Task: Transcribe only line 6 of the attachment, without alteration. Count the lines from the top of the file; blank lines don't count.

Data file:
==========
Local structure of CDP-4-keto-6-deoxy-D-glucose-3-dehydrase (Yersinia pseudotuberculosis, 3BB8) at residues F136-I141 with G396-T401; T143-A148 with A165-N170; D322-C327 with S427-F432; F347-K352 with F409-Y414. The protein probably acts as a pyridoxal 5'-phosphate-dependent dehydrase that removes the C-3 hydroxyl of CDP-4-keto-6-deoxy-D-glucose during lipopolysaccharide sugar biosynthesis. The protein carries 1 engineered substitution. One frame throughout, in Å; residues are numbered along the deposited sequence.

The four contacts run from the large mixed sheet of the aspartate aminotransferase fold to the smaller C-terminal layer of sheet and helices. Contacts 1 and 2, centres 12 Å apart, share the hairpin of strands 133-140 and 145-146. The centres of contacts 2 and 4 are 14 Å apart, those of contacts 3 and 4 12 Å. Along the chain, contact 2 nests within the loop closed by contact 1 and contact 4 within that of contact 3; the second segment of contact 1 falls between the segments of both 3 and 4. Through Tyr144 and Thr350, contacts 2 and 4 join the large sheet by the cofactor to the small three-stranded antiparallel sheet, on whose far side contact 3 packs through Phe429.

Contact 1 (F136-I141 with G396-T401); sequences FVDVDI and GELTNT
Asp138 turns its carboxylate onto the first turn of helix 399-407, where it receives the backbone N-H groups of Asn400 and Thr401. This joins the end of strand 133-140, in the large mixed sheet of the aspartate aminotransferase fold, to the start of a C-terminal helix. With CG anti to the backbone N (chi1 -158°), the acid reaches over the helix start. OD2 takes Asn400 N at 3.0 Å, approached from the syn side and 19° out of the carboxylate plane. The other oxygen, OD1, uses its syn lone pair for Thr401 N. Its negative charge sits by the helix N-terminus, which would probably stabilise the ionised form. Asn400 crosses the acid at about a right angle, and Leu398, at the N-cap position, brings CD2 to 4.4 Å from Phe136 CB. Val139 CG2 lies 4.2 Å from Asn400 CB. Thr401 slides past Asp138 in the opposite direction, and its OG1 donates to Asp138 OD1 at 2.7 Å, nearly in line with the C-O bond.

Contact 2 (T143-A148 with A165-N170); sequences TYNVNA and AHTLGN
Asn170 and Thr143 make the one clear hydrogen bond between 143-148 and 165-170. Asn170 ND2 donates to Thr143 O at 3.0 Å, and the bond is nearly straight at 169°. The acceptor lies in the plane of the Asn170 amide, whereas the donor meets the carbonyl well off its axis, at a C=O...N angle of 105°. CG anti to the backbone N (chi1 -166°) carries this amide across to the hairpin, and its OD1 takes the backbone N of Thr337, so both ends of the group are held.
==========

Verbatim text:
Asn170 and Thr143 make the one clear hydrogen bond between 143-148 and 165-170. Asn170 ND2 donates to Thr143 O at 3.0 Å, and the bond is nearly straight at 169°. The acceptor lies in the plane of the Asn170 amide, whereas the donor meets the carbonyl well off its axis, at a C=O...N angle of 105°. CG anti to the backbone N (chi1 -166°) carries this amide across to the hairpin, and its OD1 takes the backbone N of Thr337, so both ends of the group are held.